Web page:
Why we need a rapid prototype model where the end-product is “grown,” not built from disparate parts.
I’ve been working in the electronics product design and fabrication industry for 18 years, and over that time I’ve seen a lot of technology evolve. The resounding issue that occurs to me every time I implement DfM or DfT techniques in a new design (I do about 130 a year) is the true lack of integration of manufacture with regard to the mechanical packaging of electronics products and overall function.
My colleagues grow weary of my incessant emoting concerning the need to move from planar PCB fabrication and subsequent tedious mechanical mounting of components, subsequent interconnection and packaging, and the disparate steps involved in final assembly of a product toward a fully intrinsic/monolithic approach – one based on techniques such as those used for rapid prototyping of mechanical parts, similar to fused deposition modeling (FDM), whereby a device is a true intrinsic unit basically grown from the various materials required for form and function.
For example, instead of purchasing individual components such as tantalum capacitors, one merely purchases the raw tantalum compounds, licenses the fabrication formula from, say, Kemet and integrates this into what I describe as a “liquid chain,” one in which all materials in their raw form are combined on a molecular level to grow the desired product. This includes all the semiconductors/conductors, other passives, displays, and so on, which are enveloped in the housing materials. As in FDM and stereolithography (SLA), this could be a layered process combined with other processes analogous to those now used in pure semiconductor fabrication.
I use tantalum capacitors as an example because, a few years ago, there was what many trade publications deemed “a shortage of tantalum capacitors” that was incorrectly attributed to a shortage of tantalum. I knew some people associated with the Kemet factory in North Carolina and called one up, mentioning what I had read. He unequivocally stated that his facility currently had plenty of tantalum material in storage bins, the issue being one where he was unable to get the computer-controlled machinery required to make the actual parts. I jokingly suggested that it might be possible that the manufacturer of this specialized equipment wasn’t able to allocate enough tantalum caps from their distributor/supplier, as they were a bit of a niche buyer. Long silence on the other end of the phone followed.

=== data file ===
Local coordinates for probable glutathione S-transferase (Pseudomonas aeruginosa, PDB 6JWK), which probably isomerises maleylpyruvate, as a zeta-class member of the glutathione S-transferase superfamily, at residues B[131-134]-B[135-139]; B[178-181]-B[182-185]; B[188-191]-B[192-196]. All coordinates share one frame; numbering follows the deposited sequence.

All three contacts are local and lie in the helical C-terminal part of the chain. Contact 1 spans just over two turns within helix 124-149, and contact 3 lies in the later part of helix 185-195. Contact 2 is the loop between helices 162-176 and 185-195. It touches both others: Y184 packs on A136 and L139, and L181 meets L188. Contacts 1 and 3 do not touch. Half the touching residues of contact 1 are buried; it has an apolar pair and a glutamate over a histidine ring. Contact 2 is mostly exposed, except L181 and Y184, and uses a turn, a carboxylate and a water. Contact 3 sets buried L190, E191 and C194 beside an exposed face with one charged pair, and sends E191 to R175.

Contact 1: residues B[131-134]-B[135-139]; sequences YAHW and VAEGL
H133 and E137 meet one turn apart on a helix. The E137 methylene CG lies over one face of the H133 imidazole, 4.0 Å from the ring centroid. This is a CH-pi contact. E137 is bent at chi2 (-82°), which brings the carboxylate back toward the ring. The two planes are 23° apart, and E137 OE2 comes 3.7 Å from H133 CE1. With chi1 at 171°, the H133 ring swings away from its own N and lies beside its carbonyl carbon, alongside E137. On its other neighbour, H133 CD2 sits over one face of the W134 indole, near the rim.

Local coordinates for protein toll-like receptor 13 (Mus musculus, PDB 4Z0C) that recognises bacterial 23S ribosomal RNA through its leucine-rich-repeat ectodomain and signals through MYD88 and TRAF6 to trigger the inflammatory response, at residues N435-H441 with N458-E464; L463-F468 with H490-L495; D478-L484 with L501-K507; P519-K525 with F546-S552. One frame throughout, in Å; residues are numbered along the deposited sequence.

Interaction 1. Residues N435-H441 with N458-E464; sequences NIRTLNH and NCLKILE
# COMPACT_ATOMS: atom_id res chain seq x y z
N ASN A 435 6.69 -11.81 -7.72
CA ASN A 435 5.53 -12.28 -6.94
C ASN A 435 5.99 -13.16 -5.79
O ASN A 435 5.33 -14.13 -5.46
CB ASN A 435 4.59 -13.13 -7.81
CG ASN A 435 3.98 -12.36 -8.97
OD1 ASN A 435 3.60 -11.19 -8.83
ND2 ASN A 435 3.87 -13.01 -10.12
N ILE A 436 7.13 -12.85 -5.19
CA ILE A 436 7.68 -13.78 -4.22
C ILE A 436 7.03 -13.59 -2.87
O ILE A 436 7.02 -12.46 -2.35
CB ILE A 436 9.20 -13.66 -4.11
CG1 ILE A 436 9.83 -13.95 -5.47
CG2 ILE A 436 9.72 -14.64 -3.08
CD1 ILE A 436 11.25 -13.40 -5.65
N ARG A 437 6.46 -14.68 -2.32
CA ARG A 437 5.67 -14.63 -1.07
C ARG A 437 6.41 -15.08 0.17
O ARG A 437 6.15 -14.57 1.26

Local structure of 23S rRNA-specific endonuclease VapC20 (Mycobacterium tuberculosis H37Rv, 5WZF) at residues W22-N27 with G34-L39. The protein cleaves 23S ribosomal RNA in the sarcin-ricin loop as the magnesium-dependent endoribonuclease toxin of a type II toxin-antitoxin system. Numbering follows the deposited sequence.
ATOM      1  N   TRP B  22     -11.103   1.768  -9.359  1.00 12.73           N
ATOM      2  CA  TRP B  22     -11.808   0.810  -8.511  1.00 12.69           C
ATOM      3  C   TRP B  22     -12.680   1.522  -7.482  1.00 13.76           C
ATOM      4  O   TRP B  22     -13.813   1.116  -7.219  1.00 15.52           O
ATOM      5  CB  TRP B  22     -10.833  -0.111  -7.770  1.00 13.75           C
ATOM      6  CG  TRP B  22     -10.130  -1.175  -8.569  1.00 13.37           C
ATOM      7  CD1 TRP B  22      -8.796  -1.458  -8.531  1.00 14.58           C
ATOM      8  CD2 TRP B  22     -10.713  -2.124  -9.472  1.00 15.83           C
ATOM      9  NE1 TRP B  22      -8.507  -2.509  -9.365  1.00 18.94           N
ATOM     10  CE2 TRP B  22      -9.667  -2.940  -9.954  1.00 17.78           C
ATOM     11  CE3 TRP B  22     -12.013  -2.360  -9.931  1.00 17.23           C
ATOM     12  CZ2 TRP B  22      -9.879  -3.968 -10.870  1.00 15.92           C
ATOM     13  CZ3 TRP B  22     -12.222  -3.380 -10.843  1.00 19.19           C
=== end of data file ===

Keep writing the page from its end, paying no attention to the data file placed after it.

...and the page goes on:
Another issue is that if you look at the amount of material waste in just packaging printed circuit board components for shipment and delivery to EMS facilities for use on automated pick-and-place machines, the advantage of a monolithic approach is very apparent. Just look at any TI datasheet; at least three pages are devoted to reel/tube orientation and packaging, materials that themselves have to be tooled and eventually are discarded (or hopefully recycled), enveloping more mass, process and time than the actual component fabrication itself.
A distinct advantage in striving toward monolithic methods is the apparent advantage in high-speed and RF/wireless design, where as a designer, I now can use a 3D space for interconnection of controlled impedance waveguides, instead of being limited to a simple 2D planar approach trying to fudge microstrip and stripline topologies into a working subsystem that will still be fraught with failure due to interconnect processes, thermal issues, and subsequent issues involved in using soldering processes that really haven’t changed since the early 1950s. And now with the problems created with the higher reflow temperatures required for processes needed to comply with RoHS initiatives, as outlined by Dr. Howard Johnson and others at NASA1, further refinement of current production methods is just simply putting a Band-aid on a broken leg.
With some modification, current EDA and parametric mechanical software tools could be tailored to provide post-processing for these fabrication techniques, but with considerable advantages over the current methodology that relies on distinct and discrete fabrication steps – chip/passive component fabrication, PCB fabrication, mechanical tooling and fabrication – resulting in a much tighter, more efficient production process with a significant decrease in environmental impact, less waste, and much higher yields.
Imagine your cellphone as being a single block of function, with a minimum of custom components, replacing all mechanical actuation with touchscreens (as is already being done), with no need to use all these secondary operations for sub-assemblies. This is what we need to strive for.
We’re heading toward another “tyranny of numbers,” similar to the one Jack Kilby faced when presented with silicon micro modules, a situation that led him to design the first monolithic IC chip.
1. Howard Johnson, “Rolling Back the Lead-Free Initiative,” High-Speed Digital Design Online Newsletter, vol. 10, no. 1, sigcon.com/Pubs/news/10_01.htm.